Jacob Smiles ’01 is an Administrative Judge in the Denver office of the U.S. Equal Employment Opportunity Commission (EEOC) – and not the schoolteacher he thought he’d become when he entered Cornell in the 1990s.
A freshman writing seminar changed all that.
“The EEOC enforces a variety of federal civil-rights laws that prohibit discrimination in employment,” Smiles explains. “That includes discrimination in employment on a range of bases – such as race, color, religion, national origin, sex, disability, or age.”
Most people are familiar with the litigation aspects of the EEOC and the high-proﬁle cases in federal court. That’s not what Administrative Judge Smiles does, however. Rather, he hears employment discrimination cases from federal employees, millions of whom are covered by the federal civil rights statutes but whose cases are handled through a separate process.
You won’t see Smiles’ name in the news, because federal employees’ cases are conﬁdential at the hearing level. But the human affairs entanglements are no less challenging to adjudicate, Smiles says.
“For example, if a co-worker is treating one of their colleagues of a different race very badly, and that person doesn’t treat people of other races that way, we try to ﬁgure out: What is the basis of this? Is it racial harassment or just a personality conﬂict? Or if a person is terminated, was it because of their sex or disability, or simply because of their job performance? One of the most challenging tasks for an administrative judge is evaluating the evidence and witness credibility to determine causation in these situations.”
After Cornell, Smiles earned a law degree at Washington University in St. Louis; spent a semester working as a legal fellow for then- Sen. Hillary Clinton; clerked for judges in a U.S. District Court and a Court of Appeals; handled business litigation for a large, international law ﬁrm; and served ﬁve years as an attorney at the U.S. Department of Education’s Ofﬁce for Civil Rights.
His job there was to enforce laws that give students equal access to schools and education – “Education civil rights was always the area where I was most passionate,” he says – but something was missing. The EEOC judgeship “struck me as a unique opportunity, one that was more intellectually challenging, while still allowing me to continue with my passion for civil rights.”
The son of schoolteachers, Smiles remembers his best job at Cornell, working as a research assistant in the Early Social Development Laboratory of C. Cybele Raver.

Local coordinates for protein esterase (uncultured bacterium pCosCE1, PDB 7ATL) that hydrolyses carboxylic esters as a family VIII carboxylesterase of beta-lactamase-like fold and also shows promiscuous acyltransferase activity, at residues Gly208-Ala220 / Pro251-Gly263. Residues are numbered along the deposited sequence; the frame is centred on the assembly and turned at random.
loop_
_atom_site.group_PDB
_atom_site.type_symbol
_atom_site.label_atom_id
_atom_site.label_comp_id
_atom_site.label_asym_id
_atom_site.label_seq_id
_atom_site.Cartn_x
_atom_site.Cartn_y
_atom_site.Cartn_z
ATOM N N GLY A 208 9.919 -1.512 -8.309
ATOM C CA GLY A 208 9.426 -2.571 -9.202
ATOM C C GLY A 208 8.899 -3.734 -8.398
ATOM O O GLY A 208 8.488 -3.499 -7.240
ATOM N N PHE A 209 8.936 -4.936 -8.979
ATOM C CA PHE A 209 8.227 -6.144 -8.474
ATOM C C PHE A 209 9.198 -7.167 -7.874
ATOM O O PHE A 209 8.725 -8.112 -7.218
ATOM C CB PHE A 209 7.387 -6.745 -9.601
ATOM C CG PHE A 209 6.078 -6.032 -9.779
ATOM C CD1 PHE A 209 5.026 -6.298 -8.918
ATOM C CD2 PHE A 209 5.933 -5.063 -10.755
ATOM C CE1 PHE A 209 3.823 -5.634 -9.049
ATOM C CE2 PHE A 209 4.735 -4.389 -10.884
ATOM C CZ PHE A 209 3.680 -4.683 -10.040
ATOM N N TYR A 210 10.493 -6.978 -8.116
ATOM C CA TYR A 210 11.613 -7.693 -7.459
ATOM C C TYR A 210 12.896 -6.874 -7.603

“For three years I assisted with social science research on four- and ﬁve-year-olds’ ability to self-regulate through emotional soothing techniques,” explains Smiles, who now has a seven- and eight- year-old of his own to study.
One inﬂuential course was Human Bonding, taught by Cindy Hazan, Associate Professor in the Department of Human Development, which covered the science of interpersonal relationships. Another was Family Law and Social Policy, taught by Tracy Mitrano, Cornell’s former Director of Internet Culture Policy and Law. Then came a class called Race, Power, and Privilege, co-taught by the late Donald Barr, a Professor in the Department of Policy Analysis and Management, and James Turner, Professor Emeritus of African and African American Politics and Social Policy at Cornell. But that’s not where Smiles’ passion for civil rights began.
“Like a lot of other undergraduates, I had the sense I wanted to help people. I wanted a career that was for the general good of society,” he says. So Smiles signed up for a freshman writing seminar on the civil rights movement, one of hundreds of topics available through the John S. Knight Institute for Writing in the Disciplines and was “absolutely blown away and interested and shocked by it. It really got me on the path to where I am.”
Today, if a student were to ask advice, the administrative judge might opine: “Make sure whatever career you’re doing involves something you are passionate about. You’re likely to be happier and successful if what you’re doing is something you care about. Human Ecology is a great place to do that – assuming you like people and care about helping others.”